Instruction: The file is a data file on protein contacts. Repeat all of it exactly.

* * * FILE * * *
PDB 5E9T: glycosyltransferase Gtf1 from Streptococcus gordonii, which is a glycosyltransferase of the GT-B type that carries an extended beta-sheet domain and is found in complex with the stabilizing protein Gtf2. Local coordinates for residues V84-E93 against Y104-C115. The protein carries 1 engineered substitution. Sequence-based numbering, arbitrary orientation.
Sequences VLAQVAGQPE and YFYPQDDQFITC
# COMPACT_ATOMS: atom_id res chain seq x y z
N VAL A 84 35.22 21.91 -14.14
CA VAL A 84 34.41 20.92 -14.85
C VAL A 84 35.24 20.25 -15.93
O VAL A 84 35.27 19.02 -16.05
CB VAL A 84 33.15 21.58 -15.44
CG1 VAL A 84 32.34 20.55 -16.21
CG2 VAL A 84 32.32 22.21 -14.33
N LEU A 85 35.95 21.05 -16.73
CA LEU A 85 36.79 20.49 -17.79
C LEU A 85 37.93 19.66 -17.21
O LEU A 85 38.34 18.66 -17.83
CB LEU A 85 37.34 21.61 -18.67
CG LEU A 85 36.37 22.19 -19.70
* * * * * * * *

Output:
PDB 5E9T: glycosyltransferase Gtf1 from Streptococcus gordonii, which is a glycosyltransferase of the GT-B type that carries an extended beta-sheet domain and is found in complex with the stabilizing protein Gtf2. Local coordinates for residues V84-E93 against Y104-C115. The protein carries 1 engineered substitution. Sequence-based numbering, arbitrary orientation.
Sequences VLAQVAGQPE and YFYPQDDQFITC
# COMPACT_ATOMS: atom_id res chain seq x y z
N VAL A 84 35.22 21.91 -14.14
CA VAL A 84 34.41 20.92 -14.85
C VAL A 84 35.24 20.25 -15.93
O VAL A 84 35.27 19.02 -16.05
CB VAL A 84 33.15 21.58 -15.44
CG1 VAL A 84 32.34 20.55 -16.21
CG2 VAL A 84 32.32 22.21 -14.33
N LEU A 85 35.95 21.05 -16.73
CA LEU A 85 36.79 20.49 -17.79
C LEU A 85 37.93 19.66 -17.21
O LEU A 85 38.34 18.66 -17.83
CB LEU A 85 37.34 21.61 -18.67
CG LEU A 85 36.37 22.19 -19.70